Sprinkle the yeast over warm water. The best way to test the temperature of your water is to take it from the tap and run your wrist in the stream. If you can’t feel the temperature of the water, it’s perfect. Stir yeast in with a fork until it is dissolved and set aside.
In a large mixing bowl or the bowl of a stand mixer, blend the milk, sugar, salt, anise seed, and anise extract with a wooden spoon or a spatula. Stir in the butter, eggs with 2 Tablespoons removed, and yeast mixture.
Gradually stir in the flour. If you are using a stand mixer, use your dough hook. If mixing by hand, continue to use a wooden spoon or spatula. Add flour until your dough is soft enough to handle, usually when it can easily pull away from the sides of your bowl.
Turn out dough on a lightly floured surface and knead until smooth and elastic. You may need to add the last cup or so of flour by hand. Your dough should feel like PlayDoh to the touch and “snap” when you pull it apart.
Spray your bowl with non-stick spray and place the dough ball into the bottom of the bowl. Flip the dough ball over to coat the top, and then cover the bowl with a lid or towel and place in a warm environment. I like to heat my oven to 200ºF (93ºC), turn it off, then leave the door cracked with the bowl inside. Allow dough to rise until double in size, about 2 hours.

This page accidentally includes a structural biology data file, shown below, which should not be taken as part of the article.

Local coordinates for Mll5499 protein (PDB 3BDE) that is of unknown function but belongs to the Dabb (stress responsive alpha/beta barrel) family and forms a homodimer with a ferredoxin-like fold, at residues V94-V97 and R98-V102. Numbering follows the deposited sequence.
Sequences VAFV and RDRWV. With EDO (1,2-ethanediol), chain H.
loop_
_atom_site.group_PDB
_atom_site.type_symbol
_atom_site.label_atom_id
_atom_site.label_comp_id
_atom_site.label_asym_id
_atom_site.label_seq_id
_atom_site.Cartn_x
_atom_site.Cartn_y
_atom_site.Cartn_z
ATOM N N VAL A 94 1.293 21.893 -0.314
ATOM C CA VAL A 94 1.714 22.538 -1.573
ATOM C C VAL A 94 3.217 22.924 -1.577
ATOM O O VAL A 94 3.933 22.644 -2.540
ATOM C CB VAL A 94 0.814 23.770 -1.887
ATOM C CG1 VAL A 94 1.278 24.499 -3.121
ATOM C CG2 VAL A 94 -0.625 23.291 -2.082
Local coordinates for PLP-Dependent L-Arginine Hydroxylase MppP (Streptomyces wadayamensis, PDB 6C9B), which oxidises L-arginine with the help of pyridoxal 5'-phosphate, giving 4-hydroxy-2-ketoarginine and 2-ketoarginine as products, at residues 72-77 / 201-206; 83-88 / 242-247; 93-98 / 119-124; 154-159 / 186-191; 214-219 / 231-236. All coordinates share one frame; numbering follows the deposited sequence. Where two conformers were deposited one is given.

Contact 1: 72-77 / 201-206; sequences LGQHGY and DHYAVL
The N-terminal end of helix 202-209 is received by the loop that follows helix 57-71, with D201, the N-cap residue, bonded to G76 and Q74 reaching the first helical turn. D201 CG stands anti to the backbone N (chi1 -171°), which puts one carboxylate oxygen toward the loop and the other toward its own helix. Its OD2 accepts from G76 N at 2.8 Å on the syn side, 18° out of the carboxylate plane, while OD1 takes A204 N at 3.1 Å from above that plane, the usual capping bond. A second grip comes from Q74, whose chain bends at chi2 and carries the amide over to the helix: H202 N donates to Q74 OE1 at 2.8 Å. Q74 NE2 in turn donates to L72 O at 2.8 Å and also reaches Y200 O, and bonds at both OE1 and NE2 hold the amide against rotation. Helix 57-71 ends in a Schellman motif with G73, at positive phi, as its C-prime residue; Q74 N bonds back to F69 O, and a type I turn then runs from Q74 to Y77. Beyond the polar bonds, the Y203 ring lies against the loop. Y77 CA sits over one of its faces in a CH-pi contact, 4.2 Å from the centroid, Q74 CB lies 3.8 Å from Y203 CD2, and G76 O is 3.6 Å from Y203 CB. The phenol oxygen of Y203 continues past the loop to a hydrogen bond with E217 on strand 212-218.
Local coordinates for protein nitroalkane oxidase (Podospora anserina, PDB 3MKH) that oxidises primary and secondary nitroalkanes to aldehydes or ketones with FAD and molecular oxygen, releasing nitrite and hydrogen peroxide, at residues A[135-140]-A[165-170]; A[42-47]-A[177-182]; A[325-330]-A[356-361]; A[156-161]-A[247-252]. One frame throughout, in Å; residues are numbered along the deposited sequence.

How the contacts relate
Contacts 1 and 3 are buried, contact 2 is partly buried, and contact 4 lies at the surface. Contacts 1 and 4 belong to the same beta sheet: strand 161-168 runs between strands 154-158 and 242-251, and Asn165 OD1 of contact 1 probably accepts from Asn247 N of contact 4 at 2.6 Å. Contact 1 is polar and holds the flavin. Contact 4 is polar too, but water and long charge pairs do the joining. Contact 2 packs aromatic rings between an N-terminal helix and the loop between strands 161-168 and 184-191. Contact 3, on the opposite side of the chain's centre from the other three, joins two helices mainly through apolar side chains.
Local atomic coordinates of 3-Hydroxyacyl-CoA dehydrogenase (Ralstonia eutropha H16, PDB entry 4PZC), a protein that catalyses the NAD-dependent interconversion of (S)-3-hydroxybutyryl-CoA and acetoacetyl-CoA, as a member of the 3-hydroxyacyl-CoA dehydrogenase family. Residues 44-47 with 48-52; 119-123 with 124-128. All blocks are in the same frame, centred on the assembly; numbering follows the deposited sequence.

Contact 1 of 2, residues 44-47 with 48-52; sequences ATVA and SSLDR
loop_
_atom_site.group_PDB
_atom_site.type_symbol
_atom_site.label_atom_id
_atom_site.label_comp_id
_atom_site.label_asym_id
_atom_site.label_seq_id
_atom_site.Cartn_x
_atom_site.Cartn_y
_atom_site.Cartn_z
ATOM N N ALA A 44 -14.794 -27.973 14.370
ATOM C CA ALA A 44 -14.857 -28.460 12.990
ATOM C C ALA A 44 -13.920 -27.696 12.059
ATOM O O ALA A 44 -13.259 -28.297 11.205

After dough has doubled, punch down the dough and turn out onto a lightly floured surface. Shape into a loaf and place in a pre-greased loaf pan, cover with a towel, and allow to rise again, about 1 hour.
When you are ready to bake the bread, set the rack to the middle position in your oven and preheat to 350ºF (177ºC).
Using a pastry brush, brush the loaf with the reserved egg. Bake loaf for 36-40 minutes. Loaf is done when the top is golden brown and tapping on the top of bottom of the loaf produces a hollow sound. Loaf stays fresh covered at room temperature up to 1 week. Loaf may be frozen, wrapped tightly, up to 2 months. Thaw to room temperature before serving.
*Bread flour: this is not absolutely imperative to this bread. I've used bread flour and all-purpose flour interchangeably, and I enjoy both textures. Bread flour will make your bread slightly softer, but all-purpose will work perfectly fine if you don't have bread flour on hand.